The discussion starts from the normative assumption that the power of national and increasingly international Constitutional Courts to decide about political questions with far-reaching political consequences is only legitimate and effective as long as these courts reach their decisions in ways and with methods that are different from politics.
On Thursday and Friday, April 9-10, Deutsches Haus at New York University will present a conference bringing together scholars as well as judges to discuss the conditions on which national and international Constitutional Courts can succeed in achieving legitimacy and effectiveness.
The conference begins Thursday, April 9 at 6 p.m. at Deutsches Haus, located at 42 Washington Mews, New York, N.Y., with a keynote speech by Martin M. Shapiro of UC Berkeley School of Law. It will pick up again Friday, April 10 with a full day’s slate of discussions. The schedule appears below.
For further information, or to register for the event – which is free and open to the public – please call 212.998.8660 or email email@example.com.
Since the second half of the 20th century Constitutional Courts have spread worldwide. Yet, there is little knowledge on the conditions that make the power of these courts legitimate and effective. In addition, the interactions between Constitutional Courts as well as the difference in decision-making between national and international courts deserve to be scrutinized. Therefore, the interconnection between legitimacy, effectiveness and methods of decision-making of Constitutional Courts will be the focus of the conferences. This theoretical question will be explored with empirical insight from case-studies of the influence which Constitutional Courts exert during transformations of governance that can be observed in the process of European integration and in the evolution of new democracies.
The discussion starts from the normative assumption that the power of national and increasingly international Constitutional Courts to decide about political questions with far-reaching political consequences is only legitimate and effective as long as these courts reach their decisions in ways and with methods that are different from politics. This normative assumption is based on the argument that Constitutional Courts could contribute to solving conflicts about the interpretation of constitutions or of treaties by applying a specific logic of decision-making. Courts could profit from the difference between law and politics thereby enhancing the overall problem-solving capacity of global governance.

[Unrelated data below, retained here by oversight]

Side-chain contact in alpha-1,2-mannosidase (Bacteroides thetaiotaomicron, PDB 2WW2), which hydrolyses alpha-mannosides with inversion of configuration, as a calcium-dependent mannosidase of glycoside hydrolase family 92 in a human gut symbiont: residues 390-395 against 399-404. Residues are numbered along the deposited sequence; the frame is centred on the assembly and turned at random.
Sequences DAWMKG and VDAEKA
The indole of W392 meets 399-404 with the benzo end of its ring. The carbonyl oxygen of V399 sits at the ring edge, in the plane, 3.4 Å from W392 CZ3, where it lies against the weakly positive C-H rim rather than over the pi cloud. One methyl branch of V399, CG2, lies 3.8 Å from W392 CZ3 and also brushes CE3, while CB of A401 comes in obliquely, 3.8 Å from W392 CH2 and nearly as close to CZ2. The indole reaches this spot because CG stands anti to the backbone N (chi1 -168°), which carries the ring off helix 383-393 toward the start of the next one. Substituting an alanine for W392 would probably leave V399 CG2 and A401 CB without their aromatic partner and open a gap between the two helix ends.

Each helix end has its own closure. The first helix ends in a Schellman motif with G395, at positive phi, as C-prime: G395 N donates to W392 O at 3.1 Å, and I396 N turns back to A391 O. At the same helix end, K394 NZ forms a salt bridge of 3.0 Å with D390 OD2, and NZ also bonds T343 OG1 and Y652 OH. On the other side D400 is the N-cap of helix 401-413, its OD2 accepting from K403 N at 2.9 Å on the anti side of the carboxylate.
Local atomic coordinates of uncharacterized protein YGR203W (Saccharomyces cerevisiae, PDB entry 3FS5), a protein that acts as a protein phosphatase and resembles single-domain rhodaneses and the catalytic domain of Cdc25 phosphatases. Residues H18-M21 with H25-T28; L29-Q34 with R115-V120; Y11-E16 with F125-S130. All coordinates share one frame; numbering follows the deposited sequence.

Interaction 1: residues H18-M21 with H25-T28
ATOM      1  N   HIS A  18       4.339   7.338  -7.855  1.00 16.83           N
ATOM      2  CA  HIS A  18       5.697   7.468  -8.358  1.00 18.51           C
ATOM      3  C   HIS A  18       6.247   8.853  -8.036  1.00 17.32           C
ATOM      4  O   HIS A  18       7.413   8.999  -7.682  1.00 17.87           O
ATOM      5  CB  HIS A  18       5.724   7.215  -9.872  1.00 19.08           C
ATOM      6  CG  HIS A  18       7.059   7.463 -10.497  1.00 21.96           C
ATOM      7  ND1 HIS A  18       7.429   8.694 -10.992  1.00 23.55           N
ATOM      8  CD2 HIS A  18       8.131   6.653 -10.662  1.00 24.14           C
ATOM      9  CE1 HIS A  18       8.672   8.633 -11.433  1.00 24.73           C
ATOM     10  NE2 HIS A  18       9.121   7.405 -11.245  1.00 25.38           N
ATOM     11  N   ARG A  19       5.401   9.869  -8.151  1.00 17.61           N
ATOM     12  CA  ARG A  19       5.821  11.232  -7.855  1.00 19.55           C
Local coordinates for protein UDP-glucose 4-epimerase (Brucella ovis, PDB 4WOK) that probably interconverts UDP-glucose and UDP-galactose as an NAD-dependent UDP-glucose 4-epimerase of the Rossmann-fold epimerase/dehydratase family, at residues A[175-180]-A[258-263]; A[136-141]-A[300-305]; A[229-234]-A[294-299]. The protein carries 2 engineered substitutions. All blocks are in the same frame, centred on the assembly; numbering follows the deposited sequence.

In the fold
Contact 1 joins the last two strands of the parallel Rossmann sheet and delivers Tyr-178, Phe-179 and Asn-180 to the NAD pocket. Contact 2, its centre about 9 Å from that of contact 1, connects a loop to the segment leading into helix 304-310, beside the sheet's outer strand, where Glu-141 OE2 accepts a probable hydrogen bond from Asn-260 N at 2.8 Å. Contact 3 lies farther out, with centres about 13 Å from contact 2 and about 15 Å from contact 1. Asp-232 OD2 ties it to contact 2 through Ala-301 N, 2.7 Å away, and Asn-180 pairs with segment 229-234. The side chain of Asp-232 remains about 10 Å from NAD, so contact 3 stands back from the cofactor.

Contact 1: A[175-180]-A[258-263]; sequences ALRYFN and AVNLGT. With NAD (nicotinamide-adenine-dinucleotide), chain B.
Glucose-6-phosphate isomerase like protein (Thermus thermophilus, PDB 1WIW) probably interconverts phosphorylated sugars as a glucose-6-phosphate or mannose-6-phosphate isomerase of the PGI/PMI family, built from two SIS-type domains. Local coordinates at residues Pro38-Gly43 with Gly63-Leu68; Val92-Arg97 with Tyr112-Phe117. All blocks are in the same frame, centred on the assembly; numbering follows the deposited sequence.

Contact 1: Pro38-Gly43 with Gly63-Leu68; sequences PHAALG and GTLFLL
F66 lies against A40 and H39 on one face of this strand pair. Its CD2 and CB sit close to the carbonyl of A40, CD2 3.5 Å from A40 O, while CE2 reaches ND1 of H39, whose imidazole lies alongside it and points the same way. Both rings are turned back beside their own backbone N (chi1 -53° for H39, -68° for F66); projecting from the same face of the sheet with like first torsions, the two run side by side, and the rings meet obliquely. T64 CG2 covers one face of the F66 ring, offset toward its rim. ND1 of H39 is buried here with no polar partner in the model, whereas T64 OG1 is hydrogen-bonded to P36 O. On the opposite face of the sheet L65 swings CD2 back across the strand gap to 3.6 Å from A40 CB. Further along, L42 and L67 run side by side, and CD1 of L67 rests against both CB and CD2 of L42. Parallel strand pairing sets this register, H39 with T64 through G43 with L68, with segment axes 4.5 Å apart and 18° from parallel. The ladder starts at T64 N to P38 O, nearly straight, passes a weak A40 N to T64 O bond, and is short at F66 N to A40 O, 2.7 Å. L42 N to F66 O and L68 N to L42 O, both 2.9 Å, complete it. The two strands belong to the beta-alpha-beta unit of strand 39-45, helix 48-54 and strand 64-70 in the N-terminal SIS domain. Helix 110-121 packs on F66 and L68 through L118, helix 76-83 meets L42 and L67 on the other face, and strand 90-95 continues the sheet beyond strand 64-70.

Once the normative approach has been outlined and theoretical concepts of the relation between law and politics have been discussed at the first conference (Session I), empirical research on the impact of Constitutional Courts on European Integration (Session II), on the interactions between national and international courts, and on the methods applied in judicial decision-making (Session III) will be presented in order to test the normative assumption. With empirical evidence on the table, the first conference closes with a debate about the conditions on which Constitutional Courts could gain legitimacy and effectiveness by taking advantage of the potential of difference between law and politics (Roundtable).
Thursday, April 9
Keynote Speech: “Judicial Power and Democratic Politics” – Martin M. Shapiro, Berkeley Law
Friday, April 10
Session I: “Law and Politics – Theoretical Concepts”
Chair: Christine Landfried, NYU
Richard H. Pildes, NYU Law
Michel Rosenfeld, Cardozo School of Law
Alec Stone Sweet, Yale Law School
Session II: “The Impact of Constitutional Courts on European Integration – Case Studies”
Chair: Vanessa Mak, Tilburg University and Jean Monnet Center at NYU
Türküler Isiksel, Princeton University
Franz C. Mayer, University of Bielefeld
Bilyana Petkova, Jean Monnet Center at NYU
Session III: “Transnational Judicial Interactions and Methods of Decision-Making”
Chair: Mattias Kumm, Social Science Research Center at Berlin and NYU
Mitchel Lasser, Cornell University
Gertrude Lübbe-Wolff, University of Bielefeld and former Justice of the German Constitutional Court
Mikael Rask Madsen, University of Copenhagen
Roundtable: “Law and Politics – The Potential of Difference”
Chair: Jean Cohen, Columbia University
Daniel Halberstam, University of Michigan Law
Christine Landfried, NYU
András Sajó, Justice of the European Court of Human Rights and Central European University
The conference is part of an effort to promote German and European studies at NYU. We invite graduate students and faculty from different departments and programs at NYU and the broader academic community.
The Max Weber Chair Conference 2015 is a DAAD-sponsored event.